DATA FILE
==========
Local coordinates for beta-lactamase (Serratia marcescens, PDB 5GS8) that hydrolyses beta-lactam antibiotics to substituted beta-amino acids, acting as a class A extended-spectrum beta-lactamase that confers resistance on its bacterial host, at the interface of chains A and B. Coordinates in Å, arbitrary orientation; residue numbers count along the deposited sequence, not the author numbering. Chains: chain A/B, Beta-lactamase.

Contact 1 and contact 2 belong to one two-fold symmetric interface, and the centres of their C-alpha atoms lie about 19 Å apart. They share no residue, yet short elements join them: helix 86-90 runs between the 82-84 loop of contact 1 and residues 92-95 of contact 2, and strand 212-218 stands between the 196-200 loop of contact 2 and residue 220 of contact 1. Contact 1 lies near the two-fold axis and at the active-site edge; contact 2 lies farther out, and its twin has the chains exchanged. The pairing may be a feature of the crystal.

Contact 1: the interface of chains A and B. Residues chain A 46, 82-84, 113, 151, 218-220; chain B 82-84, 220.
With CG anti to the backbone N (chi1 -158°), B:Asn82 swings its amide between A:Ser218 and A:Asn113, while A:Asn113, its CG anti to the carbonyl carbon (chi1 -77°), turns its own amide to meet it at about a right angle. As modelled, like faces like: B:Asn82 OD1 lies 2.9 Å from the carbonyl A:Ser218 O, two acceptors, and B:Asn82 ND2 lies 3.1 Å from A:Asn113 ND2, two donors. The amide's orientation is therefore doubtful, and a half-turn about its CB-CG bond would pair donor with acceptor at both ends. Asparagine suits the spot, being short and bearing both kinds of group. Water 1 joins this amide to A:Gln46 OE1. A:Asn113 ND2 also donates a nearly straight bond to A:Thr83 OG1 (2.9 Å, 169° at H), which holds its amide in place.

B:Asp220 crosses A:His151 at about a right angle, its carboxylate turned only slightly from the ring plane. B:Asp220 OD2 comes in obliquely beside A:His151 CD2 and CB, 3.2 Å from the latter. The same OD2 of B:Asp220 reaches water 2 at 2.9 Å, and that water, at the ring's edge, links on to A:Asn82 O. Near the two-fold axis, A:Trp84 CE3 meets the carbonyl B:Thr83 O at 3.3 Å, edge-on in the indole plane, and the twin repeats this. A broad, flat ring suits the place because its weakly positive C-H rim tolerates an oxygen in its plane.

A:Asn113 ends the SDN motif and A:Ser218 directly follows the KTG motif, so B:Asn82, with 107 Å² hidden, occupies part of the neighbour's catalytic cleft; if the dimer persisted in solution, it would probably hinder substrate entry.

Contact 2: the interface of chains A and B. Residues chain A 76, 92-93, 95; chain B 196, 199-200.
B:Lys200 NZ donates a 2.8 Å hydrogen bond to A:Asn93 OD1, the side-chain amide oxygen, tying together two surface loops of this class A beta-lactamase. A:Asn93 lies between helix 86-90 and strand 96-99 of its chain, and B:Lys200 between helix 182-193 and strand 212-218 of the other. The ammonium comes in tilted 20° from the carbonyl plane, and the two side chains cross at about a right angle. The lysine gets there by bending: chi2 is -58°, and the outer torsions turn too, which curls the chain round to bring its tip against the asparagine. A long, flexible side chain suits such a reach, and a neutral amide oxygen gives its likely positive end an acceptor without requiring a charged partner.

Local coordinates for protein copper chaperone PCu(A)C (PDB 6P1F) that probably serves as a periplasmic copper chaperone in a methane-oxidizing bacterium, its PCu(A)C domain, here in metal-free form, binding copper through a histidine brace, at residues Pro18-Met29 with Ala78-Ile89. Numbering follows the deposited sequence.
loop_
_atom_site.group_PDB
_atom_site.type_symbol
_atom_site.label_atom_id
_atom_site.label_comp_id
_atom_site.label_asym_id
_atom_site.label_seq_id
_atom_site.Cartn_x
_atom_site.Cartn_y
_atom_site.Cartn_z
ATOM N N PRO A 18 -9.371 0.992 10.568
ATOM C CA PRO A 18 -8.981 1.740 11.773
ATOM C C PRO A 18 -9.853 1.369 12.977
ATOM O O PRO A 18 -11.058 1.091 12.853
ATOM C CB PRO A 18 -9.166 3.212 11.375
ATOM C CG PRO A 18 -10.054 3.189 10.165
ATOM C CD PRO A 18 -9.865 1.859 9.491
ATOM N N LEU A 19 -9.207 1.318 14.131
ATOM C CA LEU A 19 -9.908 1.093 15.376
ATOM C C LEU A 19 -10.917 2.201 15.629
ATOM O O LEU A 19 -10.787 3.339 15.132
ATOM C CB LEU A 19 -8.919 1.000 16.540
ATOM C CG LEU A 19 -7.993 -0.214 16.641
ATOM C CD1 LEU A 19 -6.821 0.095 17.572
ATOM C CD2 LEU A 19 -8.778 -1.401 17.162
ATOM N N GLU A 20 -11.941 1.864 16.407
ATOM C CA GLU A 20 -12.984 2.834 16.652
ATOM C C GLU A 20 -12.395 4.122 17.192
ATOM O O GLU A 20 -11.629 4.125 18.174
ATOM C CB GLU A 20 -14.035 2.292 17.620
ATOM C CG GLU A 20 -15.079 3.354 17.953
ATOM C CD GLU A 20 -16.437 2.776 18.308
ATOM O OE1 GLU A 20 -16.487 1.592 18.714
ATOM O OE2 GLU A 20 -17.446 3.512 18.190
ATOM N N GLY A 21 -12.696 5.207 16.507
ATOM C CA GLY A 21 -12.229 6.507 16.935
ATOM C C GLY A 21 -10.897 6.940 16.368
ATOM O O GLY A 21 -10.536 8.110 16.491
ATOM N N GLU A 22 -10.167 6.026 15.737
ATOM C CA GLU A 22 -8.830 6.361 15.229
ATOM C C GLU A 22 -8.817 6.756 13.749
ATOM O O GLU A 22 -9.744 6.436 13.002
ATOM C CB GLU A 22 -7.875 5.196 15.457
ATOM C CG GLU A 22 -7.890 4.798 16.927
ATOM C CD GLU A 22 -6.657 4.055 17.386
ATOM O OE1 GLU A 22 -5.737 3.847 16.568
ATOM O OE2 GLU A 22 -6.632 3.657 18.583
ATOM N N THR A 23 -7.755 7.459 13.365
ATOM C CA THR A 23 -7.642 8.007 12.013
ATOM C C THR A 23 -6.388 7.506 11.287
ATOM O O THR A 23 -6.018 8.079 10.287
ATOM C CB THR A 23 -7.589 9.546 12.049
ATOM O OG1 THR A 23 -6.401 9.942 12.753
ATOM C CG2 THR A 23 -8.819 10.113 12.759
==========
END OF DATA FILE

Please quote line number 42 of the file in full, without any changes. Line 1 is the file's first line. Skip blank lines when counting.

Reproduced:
ATOM O OE1 GLU A 20 -16.487 1.592 18.714